Earlier this month a photograph of a French Nexter Aravis infantry vehicle raised questions in the French press about the extent of the nation’s military involvement in the US-led campaign against Islamic State (ISIS). Whatever the true extent of its commitments in Syria, France has proven to be a central player in the military effort to destroy ISIS.
Wassim Nasr, a journalist for France24, brought attention to the photo, originally released by the US Army in August but then promptly deleted from the internet. According to Nasr, only the French and Saudi militaries possess Aravis.
While the coalition has supplied infantry and mine-resistant ambush-protected vehicles (MRAPs) to the Syrian Democratic Forces (SDF), there is no indication France has supplied the group with any Aravis.
Nevertheless, French Aravis APCs were, as Nasr notes, previously spotted in Manbij in northern Syria, likely helping the US Army patrol that border region, but not this close to an active front-line and not in a photograph published by an “official account” of the US military.
On September 16, French forces fired 70 artillery shells in the space of just one hour to suppress ISIS forces in the town of Hajin, giving the SDF the upper hand to assault the stronghold.
These developments are simply the latest indication of the French commitment to destroying ISIS. In fact, since the US first launched its war on the group in August 2014 and formed a multinational coalition, France has consistently proven itself an exceptionally valuable coalition member.
In the early years of the ISIS war, European nations, including Britain, only bombed ISIS targets inside Iraq, while the air forces of the Arab Persian Gulf monarchies and Jordan launched token airstrikes in Syria. Then they began focusing all their efforts on the war in Yemen by early 2015, less than a year into the ISIS war.
France extended its air campaign into Syria in September 2015. The British parliament also voted to extend airstrikes into Syria the following December. Ultimately, however, the Royal Air Force found few targets to bomb. The United Kingdom and the other European coalition members have, however, provided important assistance to coalition efforts to train partners on the ground, primarily the Iraqi and Syrian Kurds and the Iraqi Army, which were critical for confronting ISIS on the ground.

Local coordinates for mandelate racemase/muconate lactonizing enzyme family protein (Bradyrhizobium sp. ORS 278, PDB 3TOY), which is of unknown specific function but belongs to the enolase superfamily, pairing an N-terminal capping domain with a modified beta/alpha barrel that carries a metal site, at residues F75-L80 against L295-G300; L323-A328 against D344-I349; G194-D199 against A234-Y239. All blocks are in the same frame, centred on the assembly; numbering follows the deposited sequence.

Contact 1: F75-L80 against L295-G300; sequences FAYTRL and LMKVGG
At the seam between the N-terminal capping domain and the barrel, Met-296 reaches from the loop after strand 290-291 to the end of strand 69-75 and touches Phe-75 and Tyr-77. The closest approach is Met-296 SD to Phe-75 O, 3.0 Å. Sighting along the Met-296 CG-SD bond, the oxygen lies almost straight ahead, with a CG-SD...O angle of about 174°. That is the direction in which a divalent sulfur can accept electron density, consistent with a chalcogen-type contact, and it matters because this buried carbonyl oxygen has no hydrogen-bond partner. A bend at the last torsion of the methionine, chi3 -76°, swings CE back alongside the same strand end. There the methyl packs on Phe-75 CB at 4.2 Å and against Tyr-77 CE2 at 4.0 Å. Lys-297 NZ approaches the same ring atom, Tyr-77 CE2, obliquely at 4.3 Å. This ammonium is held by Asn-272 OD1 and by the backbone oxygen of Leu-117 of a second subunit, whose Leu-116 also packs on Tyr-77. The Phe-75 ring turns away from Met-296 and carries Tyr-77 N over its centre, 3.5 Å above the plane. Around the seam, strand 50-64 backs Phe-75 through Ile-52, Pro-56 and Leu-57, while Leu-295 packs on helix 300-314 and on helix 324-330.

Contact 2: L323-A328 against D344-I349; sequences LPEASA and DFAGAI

French firepower also substituted the US military throughout the battle for Mosul, the largest city ISIS ever conquered, and carried out approximately 600 airstrikes – launched from France’s sole aircraft carrier, the navy’s flagship Charles de Gaulle, and airbases in Jordan and the United Arab Emirates – along with 1,200 artillery bombardments targeting ISIS in Iraq’s second city.
Earlier this year French special forces were deployed to Syria in what US Secretary of Defense James Mattis described as the beginning of “a reenergized effort” to combat ISIS remnants. In March Turkey’s state-run press reported that France had five bases in the country, including ones near the Kurdish city of Kobani and in ISIS’s former Raqqa stronghold. The report claimed that 30 troops were deployed to Raqqa and at least 70 in the other bases. While a relatively small number, this could prove formidable if they are all special forces operating heavy weaponry, as is presently the case in Deir ez-Zor.
When US President Donald Trump suggested that the US would withdraw its 2,000-or-so troops from northeast Syria last March, it was clear that France was the only country with a ground presence there – as well as supporting air power, thanks in part to the Charles de Gaulle, which can carry dozens of high-performance Dassault Rafale multirole jets – capable of both defending and supporting the SDF.
Although Saudi Arabia has since pledged $100 million to stabilization efforts in northeast Syria, its suggestion in April to have Arab armies replace the withdrawing US troops has not materialized. Of the countries mentioned by that proposal, only Egypt possesses a substantial army which has been combating Islamist militants in the Sinai Peninsula for most of this decade.
France already garnered some combat experience from its intervention in Mali that helped uproot an Al-Qaeda splinter group in 2013 which was, not unlike ISIS, in the process of establishing an Islamic state over conquered land and even destroying ancient monuments in Timbuktu.
Today France is likely to retain its forces on the ground in Syria and the wider region in support of these efforts to defeat ISIS indefinitely. If its efforts over the past four years are anything to go by, it will likely make a valuable contribution.